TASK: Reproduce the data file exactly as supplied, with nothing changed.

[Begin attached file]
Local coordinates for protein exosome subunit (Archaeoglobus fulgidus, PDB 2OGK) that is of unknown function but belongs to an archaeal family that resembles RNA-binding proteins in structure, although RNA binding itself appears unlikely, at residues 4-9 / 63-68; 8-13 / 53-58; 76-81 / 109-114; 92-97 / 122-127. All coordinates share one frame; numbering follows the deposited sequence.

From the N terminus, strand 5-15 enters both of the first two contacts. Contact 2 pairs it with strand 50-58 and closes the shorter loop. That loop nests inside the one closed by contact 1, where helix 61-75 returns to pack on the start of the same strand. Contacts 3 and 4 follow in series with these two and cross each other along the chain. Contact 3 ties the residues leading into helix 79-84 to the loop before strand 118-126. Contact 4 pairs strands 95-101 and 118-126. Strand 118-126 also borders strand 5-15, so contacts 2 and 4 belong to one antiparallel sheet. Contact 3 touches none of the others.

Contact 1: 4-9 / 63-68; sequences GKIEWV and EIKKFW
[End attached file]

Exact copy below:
Local coordinates for protein exosome subunit (Archaeoglobus fulgidus, PDB 2OGK) that is of unknown function but belongs to an archaeal family that resembles RNA-binding proteins in structure, although RNA binding itself appears unlikely, at residues 4-9 / 63-68; 8-13 / 53-58; 76-81 / 109-114; 92-97 / 122-127. All coordinates share one frame; numbering follows the deposited sequence.

From the N terminus, strand 5-15 enters both of the first two contacts. Contact 2 pairs it with strand 50-58 and closes the shorter loop. That loop nests inside the one closed by contact 1, where helix 61-75 returns to pack on the start of the same strand. Contacts 3 and 4 follow in series with these two and cross each other along the chain. Contact 3 ties the residues leading into helix 79-84 to the loop before strand 118-126. Contact 4 pairs strands 95-101 and 118-126. Strand 118-126 also borders strand 5-15, so contacts 2 and 4 belong to one antiparallel sheet. Contact 3 touches none of the others.

Contact 1: 4-9 / 63-68; sequences GKIEWV and EIKKFW